My business school finance professor, Dean R. Charles Moyer, once began a class by proclaiming, “Give a manager too much cash and he will do something stupid with it.” This bold statement instantly captured the attention of a classroom of MBA students, and several lessons emerged over the next hour or so of Socratic discourse.
I recently recalled Charlie’s statement as I followed the turmoil swirling around the Washington Redskins just two games into the 2009-2010 season, several days before a must-win game against the Detroit Lions on Sunday, September 27. The Lions surely have reasons to believe that the team will finally break a 19-game losing streak by beating Washington this weekend at Ford Field.
Daniel M. Snyder, the majority owner of the Redskins, enters his 11th year at the helm of the franchise. Over that time period, Snyder has hired six coaches, all of whom have achieved a cumulative record slightly under .500, which when viewed under the harsh light of numbers stands as a testament to mediocrity. To his credit, Snyder has admitted that he made some mistakes early in his tenure, and that he has matured and evolved as an owner. From a business standpoint, Snyder has done an admirable job for himself and his partners, building the franchise into one of the most valuable sports properties in the world.
Local sportscasters and sports talk radio hosts insist the fans are too harsh on Snyder, that the fans should rejoice over an owner who yearns to win and is willing to spend whatever it takes to achieve that goal, such as rewarding the most prized free agent of the last offseason, Albert Haynesworth, with a $100 million contract.
But thinking about Snyder’s proclivity to use cash as a hammer in search of a nail brought me back fifteen years ago to Charlie’s classroom as I once again ponder his lessons. Has Snyder just foolishly spent money on a quixotic quest for the Vince Lombardi Trophy? Is he simply operating with the bedrock conviction of a successful businessman who has built and sold a billion-dollar empire? Or is Snyder acting more like a driver jumping behind the wheel of a rental car with his friends egging him on to “drive it like you stole it”?
As a fan, Snyder’s free-spending methods have certainly resulted in some unintended consequences. This brings to mind another teacher, my old computer science professor Dr. Hanan Samet, who used to repeatedly declare in class, with a smile, “There’s no free lunch!”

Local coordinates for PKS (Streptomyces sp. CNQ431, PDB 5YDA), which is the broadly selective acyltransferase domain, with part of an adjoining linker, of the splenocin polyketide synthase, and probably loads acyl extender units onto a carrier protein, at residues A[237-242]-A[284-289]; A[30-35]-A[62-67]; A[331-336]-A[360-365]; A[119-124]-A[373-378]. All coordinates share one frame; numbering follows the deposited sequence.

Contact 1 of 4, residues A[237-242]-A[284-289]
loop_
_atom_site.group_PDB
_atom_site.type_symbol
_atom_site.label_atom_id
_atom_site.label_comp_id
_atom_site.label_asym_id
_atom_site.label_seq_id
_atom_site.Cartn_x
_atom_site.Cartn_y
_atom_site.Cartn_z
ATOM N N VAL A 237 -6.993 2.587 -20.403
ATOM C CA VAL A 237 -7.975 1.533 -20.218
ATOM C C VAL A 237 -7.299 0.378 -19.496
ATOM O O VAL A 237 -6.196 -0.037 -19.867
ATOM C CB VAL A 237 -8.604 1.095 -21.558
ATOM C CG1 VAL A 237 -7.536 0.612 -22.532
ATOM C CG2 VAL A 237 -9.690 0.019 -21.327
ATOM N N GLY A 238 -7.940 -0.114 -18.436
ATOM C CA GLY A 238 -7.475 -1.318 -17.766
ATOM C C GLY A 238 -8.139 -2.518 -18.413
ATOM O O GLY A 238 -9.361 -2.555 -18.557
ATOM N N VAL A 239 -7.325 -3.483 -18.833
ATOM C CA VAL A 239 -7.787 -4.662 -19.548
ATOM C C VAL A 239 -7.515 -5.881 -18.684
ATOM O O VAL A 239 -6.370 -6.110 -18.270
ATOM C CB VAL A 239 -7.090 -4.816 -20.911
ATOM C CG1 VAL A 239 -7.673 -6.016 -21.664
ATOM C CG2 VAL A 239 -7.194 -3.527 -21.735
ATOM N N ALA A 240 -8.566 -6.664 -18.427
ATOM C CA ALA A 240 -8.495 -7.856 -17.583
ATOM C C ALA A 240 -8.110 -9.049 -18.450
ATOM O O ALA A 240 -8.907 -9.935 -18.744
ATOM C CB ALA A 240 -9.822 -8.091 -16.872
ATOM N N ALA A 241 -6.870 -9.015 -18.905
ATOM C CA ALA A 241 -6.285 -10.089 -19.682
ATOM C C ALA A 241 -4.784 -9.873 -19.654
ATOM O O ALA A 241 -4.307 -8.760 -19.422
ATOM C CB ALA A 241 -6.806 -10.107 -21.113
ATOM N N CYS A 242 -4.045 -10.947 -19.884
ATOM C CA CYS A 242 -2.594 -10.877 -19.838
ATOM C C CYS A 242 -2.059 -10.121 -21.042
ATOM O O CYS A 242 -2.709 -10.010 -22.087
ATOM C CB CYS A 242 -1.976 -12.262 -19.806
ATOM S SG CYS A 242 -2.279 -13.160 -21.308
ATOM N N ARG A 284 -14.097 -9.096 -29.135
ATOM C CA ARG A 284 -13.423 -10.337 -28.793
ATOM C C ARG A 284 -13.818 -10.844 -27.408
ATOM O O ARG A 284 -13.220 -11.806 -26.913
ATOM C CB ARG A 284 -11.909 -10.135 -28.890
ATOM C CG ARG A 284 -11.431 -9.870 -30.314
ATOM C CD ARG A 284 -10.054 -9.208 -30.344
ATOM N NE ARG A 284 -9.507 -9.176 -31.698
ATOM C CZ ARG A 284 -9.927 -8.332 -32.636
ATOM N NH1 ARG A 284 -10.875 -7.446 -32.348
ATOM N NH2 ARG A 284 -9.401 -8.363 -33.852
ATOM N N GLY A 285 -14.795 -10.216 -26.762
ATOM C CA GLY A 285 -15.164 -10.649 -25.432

All that cash Snyder has spent to lure free-agents and coaches to the team had to come from somewhere.
Well, long-suffering Redskins fans who have pored over the lunch bill with a pencil and calculator have found skyrocketing ticket and concession prices, stiff parking fees, and traffic gridlock at FedEx Field. Add to those appetizers entrees such as filing lawsuits against defaulting season ticket holders, and you get fans who find themselves pushing away from the lunch table with more than a mild case of indigestion.
Some teams have built a culture of winning and stability, like the New England Patriots and Pittsburgh Steelers. Other teams have earned a reputation for frugality and mediocrity. The Redskins under Snyder have developed a culture of money that would have made Gordon Gekko beam. Players and coaches eagerly join the Redskins to secure a huge payday, not to win. During the internet dot-com boom of the late 1990’s, the goal of every internet technology startup company was to make it to a successful IPO where billions awaited in a frothing stock market. After the bubble burst and web businesses evolved into version 2.0, the goals of startup technology companies shifted to the similarly lucrative goal of getting on Google’s radar screen in the hopes that the cash-flush giant would swoop in and buy them up.
Snyder has become the Google of the NFL.
Every NFL player dreams of playing well enough to appear on Snyder’s radar screen and ultimately earning the reward of a rich free-agent contract to play for the burgundy and gold. Only with the Redskins could a player, Robert Henson, respond to boos from fans by tweeting, “…I still made more than you in a year…” This attitude starts with the man at the top.
I have moved beyond wishing that Snyder would relinquish control of the Redskins. That scenario seems about as plausible as a Super Bowl victory at this moment in time. Snyder is a young man, and fans should expect him to occupy the driver’s seat for the foreseeable future. For sure, winning would quickly erase many of the fans’ complaints, and Snyder could yet still find himself – if not adored – at least not continuously blamed for all that is wrong with the Redskins.
No one knows where this journey will end, we can only confidently predict that it will be an interesting ride. Let’s just hope Snyder doesn’t wrap the jalopy around a tree or two along the way.